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Hearing problems in elderly, home treatment for thrush - How to DIY

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According to MedicineNet, 33% of Americans from age 65 to 74 have some degree of hearing problems.
Hearing loss considerably affects geriatric patients not just physically, but emotionally and mentally as well.
Geriatric patients struggling with hearing loss may feel like they are missing out on life.
If you think you may be suffering from hearing loss, seek care from a doctor or geriatrics therapy facility. Some early signs of hearing loss are that it seems like everyone is mumbling, or speech is easy to hear, but difficult to understand. Many people have outdated perceptions of hearing aids (and hearing loss in general) that may lead them to delay treatment for years or forgo it altogether. As a cardiologist who has treated thousands of elderly patients over the years, I have frequently encountered individuals with hearing loss along with their cardiovascular issues.
Contributing factors include family history of hearing loss, repeated exposure to loud noises, smoking, and diabetes. Symptoms include difficulty hearing people who are talking around you, asking people to repeat what they have said, certain sounds seeming to be overly loud, problems hearing in a noisy area, and ringing in the ear. The conventional treatments for such hearing loss are hearing aids, telephone amplifiers, and cochlear implant surgery. There have been many studies looking at the role of nutritional status and supplementation in age-related hearing loss.

The protective effects of some antioxidant vitamins on hearing loss are well-established in animal studies but less so in human trials. I have not conducted any research on supplements and hearing loss, but would like to share with you my clinical experience.
Researchers have identified mitochondrial dysfunction in age-related hearing loss and believe that damage from free radicals may play a “central role” in the aging process of cochlear cells. Add avoidance of EMF from cellular and cordless phones– as tinnitus and hearing loss are major complications of long-term use. While it may be funny to give a friend or loved one a hard time about not being able to hear you or being ‘over the hill’ – when it comes to geriatrics, there are serious statistics regarding hearing loss and the care required for those who suffer with the condition. As people get older, they feel the effects of their age through physical limitations, maybe some new aches and pains – hearing loss is no different. Hearing disorders are complex conditions with medical, psychological, physical, social, educational, and employment implications.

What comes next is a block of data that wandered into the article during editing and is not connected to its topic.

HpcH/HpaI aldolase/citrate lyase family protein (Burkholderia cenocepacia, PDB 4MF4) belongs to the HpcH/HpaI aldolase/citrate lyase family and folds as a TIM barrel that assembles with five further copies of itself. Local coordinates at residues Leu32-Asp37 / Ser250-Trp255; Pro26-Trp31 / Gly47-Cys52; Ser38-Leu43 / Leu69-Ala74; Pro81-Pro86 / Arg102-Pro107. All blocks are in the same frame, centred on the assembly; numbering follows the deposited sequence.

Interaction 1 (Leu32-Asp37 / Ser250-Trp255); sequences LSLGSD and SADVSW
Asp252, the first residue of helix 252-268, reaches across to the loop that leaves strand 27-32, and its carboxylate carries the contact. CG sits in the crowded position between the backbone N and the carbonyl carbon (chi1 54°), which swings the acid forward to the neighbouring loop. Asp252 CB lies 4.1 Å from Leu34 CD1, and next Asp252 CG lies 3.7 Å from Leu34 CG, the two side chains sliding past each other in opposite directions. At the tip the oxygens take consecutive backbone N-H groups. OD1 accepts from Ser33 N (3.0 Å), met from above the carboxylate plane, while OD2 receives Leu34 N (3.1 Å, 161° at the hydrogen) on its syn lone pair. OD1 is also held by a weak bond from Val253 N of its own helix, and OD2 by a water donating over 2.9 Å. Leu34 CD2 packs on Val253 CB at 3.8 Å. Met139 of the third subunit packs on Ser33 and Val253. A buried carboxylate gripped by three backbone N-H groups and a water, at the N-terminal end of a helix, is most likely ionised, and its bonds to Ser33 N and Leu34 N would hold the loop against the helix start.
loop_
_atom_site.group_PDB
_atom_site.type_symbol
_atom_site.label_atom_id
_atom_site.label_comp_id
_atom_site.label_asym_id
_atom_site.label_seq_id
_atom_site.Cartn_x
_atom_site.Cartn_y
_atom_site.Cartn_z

Among adults ages 70 and older with hearing loss who could benefit from hearing aids, fewer than one in three (30%) have ever used them. There are also everyday things a family member or friend can do to help make the communication process easier for an older person who may have speaking or hearing challenges.
Known as presbycusis, age-related hearing loss is the most common sensory disorder in the elderly population, affecting more than 36 million people.
This could include a hearing aide or other therapy by an audiologist, a healthcare professional trained to assist with hearing1.

Even fewer adults ages 20 to 69 (approximately 16%) who could benefit from wearing hearing aids have ever used them, according to the National Institute on Deafness and Other Communication Disorders. Considering those stats, hearing loss is far from funny in the world of geriatric medicine and care. Untreated hearing loss is associated with anxiety, depression, reduced quality of life, and even earlier onset of dementia—all of which support the critical importance of early diagnosis and treatment. Although many people may think of hearing aids as the singular answer to hearing issues, other interventions may be appropriate. Thus, it has been no surprise to me that I have gotten positive feedback when patients have a parallel problem of hearing loss.
If it goes untreated, hearing loss can get worse and severely inhibit the patient from normal functioning each day1. In fact, according to an AARP-ASHA poll that was taken in 2011, a significant percentage of baby boomers have untreated hearing loss.
Hearing and balance issues are also risk factors for falls—a serious concern for the older population—that may result in significant injury or death.

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Comments to “Hearing problems in elderly”

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  2. XoD_GedeN_909:
    Hearing loss at the cochlea stop making.